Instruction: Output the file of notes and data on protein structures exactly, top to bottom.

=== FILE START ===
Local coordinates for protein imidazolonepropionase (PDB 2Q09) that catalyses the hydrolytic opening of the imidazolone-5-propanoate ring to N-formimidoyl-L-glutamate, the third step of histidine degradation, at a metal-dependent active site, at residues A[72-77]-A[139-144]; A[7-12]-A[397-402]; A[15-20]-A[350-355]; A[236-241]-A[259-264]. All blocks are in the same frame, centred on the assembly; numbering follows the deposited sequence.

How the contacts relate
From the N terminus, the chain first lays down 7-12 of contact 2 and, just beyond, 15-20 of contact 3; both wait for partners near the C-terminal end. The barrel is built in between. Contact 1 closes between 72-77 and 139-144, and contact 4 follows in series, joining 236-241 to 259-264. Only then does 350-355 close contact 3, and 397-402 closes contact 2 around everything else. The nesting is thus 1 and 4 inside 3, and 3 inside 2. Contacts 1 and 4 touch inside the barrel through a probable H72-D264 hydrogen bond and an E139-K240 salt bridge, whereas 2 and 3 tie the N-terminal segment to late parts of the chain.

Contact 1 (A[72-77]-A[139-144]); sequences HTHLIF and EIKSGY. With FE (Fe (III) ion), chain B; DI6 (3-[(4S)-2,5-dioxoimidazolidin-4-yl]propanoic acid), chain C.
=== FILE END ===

Local coordinates for protein imidazolonepropionase (PDB 2Q09) that catalyses the hydrolytic opening of the imidazolone-5-propanoate ring to N-formimidoyl-L-glutamate, the third step of histidine degradation, at a metal-dependent active site, at residues A[72-77]-A[139-144]; A[7-12]-A[397-402]; A[15-20]-A[350-355]; A[236-241]-A[259-264]. All blocks are in the same frame, centred on the assembly; numbering follows the deposited sequence.

How the contacts relate
From the N terminus, the chain first lays down 7-12 of contact 2 and, just beyond, 15-20 of contact 3; both wait for partners near the C-terminal end. The barrel is built in between. Contact 1 closes between 72-77 and 139-144, and contact 4 follows in series, joining 236-241 to 259-264. Only then does 350-355 close contact 3, and 397-402 closes contact 2 around everything else. The nesting is thus 1 and 4 inside 3, and 3 inside 2. Contacts 1 and 4 touch inside the barrel through a probable H72-D264 hydrogen bond and an E139-K240 salt bridge, whereas 2 and 3 tie the N-terminal segment to late parts of the chain.

Contact 1 (A[72-77]-A[139-144]); sequences HTHLIF and EIKSGY. With FE (Fe (III) ion), chain B; DI6 (3-[(4S)-2,5-dioxoimidazolidin-4-yl]propanoic acid), chain C.